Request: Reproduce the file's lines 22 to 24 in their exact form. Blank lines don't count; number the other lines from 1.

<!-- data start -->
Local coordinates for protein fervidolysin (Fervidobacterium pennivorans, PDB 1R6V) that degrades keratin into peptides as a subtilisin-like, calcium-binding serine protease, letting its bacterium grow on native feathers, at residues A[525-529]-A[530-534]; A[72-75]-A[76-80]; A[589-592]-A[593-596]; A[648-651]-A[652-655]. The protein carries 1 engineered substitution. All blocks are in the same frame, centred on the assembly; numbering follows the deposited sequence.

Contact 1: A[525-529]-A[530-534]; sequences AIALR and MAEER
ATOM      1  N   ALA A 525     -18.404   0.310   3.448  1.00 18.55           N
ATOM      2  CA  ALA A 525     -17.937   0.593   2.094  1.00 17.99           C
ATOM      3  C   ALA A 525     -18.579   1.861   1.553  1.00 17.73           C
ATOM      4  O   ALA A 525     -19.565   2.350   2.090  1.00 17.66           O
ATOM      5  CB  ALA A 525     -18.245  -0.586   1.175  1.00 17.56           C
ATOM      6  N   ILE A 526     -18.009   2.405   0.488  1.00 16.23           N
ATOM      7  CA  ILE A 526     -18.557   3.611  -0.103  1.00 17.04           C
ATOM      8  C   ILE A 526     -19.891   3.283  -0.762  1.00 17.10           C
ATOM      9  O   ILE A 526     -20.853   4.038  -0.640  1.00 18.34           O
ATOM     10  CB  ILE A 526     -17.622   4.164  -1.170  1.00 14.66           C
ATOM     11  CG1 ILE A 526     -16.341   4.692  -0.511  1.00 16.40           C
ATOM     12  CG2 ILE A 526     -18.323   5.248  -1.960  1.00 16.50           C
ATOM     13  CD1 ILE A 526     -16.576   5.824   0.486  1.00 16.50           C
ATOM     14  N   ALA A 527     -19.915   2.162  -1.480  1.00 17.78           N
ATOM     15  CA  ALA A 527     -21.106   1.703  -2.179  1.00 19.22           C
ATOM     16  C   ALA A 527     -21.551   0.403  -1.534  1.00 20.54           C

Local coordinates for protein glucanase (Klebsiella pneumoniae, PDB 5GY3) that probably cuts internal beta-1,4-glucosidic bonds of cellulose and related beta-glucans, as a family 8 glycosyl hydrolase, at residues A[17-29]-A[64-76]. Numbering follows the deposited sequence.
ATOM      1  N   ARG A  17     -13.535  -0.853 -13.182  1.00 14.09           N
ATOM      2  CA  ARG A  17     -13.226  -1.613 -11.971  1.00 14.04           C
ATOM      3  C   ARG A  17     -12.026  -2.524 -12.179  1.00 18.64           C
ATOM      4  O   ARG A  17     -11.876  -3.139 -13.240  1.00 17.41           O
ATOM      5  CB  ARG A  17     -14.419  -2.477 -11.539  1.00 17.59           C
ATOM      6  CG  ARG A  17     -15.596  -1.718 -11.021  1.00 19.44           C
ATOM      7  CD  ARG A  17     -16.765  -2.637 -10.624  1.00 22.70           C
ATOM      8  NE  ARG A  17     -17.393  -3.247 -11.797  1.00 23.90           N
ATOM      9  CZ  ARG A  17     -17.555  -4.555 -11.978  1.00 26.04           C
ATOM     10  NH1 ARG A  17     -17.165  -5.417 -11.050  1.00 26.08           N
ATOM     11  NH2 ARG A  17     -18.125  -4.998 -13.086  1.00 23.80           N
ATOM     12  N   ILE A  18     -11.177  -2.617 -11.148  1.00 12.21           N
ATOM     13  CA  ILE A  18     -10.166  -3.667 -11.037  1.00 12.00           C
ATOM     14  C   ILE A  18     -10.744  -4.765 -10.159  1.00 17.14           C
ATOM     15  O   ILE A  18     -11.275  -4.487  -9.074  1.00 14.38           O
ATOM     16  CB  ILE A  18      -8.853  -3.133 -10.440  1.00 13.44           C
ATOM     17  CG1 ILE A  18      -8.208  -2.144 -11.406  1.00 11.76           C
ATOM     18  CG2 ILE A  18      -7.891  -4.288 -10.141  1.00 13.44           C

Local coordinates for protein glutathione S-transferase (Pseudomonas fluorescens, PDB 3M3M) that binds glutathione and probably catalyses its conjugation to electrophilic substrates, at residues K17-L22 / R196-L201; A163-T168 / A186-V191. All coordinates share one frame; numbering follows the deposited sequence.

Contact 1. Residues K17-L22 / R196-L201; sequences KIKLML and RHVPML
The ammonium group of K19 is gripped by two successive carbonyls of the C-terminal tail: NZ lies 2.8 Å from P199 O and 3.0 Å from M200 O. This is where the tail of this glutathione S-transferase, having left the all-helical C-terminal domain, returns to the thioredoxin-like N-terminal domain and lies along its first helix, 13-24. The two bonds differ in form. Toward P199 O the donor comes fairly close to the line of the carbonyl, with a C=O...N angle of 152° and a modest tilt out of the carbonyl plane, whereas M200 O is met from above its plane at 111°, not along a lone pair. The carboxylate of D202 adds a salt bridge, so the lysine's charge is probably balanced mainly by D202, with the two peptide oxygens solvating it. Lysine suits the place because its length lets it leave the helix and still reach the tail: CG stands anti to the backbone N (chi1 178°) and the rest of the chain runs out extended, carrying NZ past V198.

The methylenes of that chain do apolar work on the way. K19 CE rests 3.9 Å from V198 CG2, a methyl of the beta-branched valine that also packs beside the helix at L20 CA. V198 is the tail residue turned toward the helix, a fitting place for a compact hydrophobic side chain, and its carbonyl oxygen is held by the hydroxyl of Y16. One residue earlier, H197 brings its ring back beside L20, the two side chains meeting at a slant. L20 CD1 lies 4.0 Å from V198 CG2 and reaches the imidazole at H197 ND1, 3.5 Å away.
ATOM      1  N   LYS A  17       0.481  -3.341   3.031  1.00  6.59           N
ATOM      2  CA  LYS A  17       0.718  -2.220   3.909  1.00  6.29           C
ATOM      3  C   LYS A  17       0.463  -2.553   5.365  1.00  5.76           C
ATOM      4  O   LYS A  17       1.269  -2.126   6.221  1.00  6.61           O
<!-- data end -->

ATOM      3  C   ARG A  17     -12.026  -2.524 -12.179  1.00 18.64           C
ATOM      4  O   ARG A  17     -11.876  -3.139 -13.240  1.00 17.41           O
ATOM      5  CB  ARG A  17     -14.419  -2.477 -11.539  1.00 17.59           C